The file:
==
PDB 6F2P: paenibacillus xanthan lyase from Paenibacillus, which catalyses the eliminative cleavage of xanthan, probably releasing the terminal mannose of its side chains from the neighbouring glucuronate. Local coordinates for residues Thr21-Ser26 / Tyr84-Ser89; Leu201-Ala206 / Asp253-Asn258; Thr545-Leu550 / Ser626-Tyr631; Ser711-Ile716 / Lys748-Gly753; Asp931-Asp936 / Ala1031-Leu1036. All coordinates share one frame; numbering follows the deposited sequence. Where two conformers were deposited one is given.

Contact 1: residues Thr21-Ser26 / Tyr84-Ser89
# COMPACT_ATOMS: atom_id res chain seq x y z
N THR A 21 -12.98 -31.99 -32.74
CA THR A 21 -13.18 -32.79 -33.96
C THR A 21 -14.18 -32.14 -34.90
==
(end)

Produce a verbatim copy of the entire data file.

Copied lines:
PDB 6F2P: paenibacillus xanthan lyase from Paenibacillus, which catalyses the eliminative cleavage of xanthan, probably releasing the terminal mannose of its side chains from the neighbouring glucuronate. Local coordinates for residues Thr21-Ser26 / Tyr84-Ser89; Leu201-Ala206 / Asp253-Asn258; Thr545-Leu550 / Ser626-Tyr631; Ser711-Ile716 / Lys748-Gly753; Asp931-Asp936 / Ala1031-Leu1036. All coordinates share one frame; numbering follows the deposited sequence. Where two conformers were deposited one is given.

Contact 1: residues Thr21-Ser26 / Tyr84-Ser89
# COMPACT_ATOMS: atom_id res chain seq x y z
N THR A 21 -12.98 -31.99 -32.74
CA THR A 21 -13.18 -32.79 -33.96
C THR A 21 -14.18 -32.14 -34.90